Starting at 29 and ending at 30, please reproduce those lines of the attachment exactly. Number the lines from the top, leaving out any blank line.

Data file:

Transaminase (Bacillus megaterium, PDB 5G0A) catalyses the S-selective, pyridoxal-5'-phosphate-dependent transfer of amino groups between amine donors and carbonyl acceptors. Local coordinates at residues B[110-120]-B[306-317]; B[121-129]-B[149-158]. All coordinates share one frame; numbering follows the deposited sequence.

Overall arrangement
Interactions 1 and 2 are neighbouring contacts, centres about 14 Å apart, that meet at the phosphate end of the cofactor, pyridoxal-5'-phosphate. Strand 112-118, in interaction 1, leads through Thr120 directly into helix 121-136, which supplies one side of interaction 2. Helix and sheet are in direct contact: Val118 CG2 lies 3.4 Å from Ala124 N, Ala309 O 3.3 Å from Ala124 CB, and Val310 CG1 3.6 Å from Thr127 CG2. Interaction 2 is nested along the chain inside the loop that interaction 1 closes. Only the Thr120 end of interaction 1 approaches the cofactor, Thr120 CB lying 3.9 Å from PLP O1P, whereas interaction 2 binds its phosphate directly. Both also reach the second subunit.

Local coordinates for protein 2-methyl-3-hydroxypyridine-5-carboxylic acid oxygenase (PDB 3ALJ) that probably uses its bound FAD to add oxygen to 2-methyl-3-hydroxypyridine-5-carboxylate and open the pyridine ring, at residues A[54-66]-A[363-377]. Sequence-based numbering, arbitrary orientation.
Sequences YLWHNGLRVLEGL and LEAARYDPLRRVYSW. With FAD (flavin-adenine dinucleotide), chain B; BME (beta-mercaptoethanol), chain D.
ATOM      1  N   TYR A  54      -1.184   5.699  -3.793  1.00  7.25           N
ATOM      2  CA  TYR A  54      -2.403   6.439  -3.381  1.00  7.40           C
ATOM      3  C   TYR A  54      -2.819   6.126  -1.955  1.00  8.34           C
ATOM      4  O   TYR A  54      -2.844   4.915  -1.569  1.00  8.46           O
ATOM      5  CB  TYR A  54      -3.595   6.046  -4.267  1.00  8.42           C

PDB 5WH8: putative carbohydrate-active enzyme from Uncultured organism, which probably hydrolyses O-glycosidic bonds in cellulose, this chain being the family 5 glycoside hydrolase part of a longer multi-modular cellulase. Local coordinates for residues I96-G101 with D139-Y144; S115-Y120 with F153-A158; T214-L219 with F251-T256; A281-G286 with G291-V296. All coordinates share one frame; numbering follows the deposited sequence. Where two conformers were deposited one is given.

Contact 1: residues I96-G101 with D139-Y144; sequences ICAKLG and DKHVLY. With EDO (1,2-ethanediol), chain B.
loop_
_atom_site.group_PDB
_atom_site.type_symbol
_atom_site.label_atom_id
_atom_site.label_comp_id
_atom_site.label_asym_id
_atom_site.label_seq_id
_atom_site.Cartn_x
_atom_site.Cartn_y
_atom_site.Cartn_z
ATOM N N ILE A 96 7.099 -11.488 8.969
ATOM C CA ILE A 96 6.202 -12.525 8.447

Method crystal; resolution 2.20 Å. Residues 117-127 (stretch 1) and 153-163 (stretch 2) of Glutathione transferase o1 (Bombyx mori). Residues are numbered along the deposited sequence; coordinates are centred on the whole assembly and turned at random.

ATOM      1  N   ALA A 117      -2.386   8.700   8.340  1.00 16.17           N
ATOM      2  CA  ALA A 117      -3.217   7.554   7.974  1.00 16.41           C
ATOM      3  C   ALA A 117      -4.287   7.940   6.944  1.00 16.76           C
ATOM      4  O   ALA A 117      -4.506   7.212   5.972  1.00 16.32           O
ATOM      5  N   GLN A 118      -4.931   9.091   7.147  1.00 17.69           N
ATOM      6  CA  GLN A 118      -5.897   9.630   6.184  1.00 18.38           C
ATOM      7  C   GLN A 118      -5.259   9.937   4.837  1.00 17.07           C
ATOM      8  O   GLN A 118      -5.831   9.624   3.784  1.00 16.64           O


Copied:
ATOM      4  O   ALA A 117      -4.506   7.212   5.972  1.00 16.32           O
ATOM      5  N   GLN A 118      -4.931   9.091   7.147  1.00 17.69           N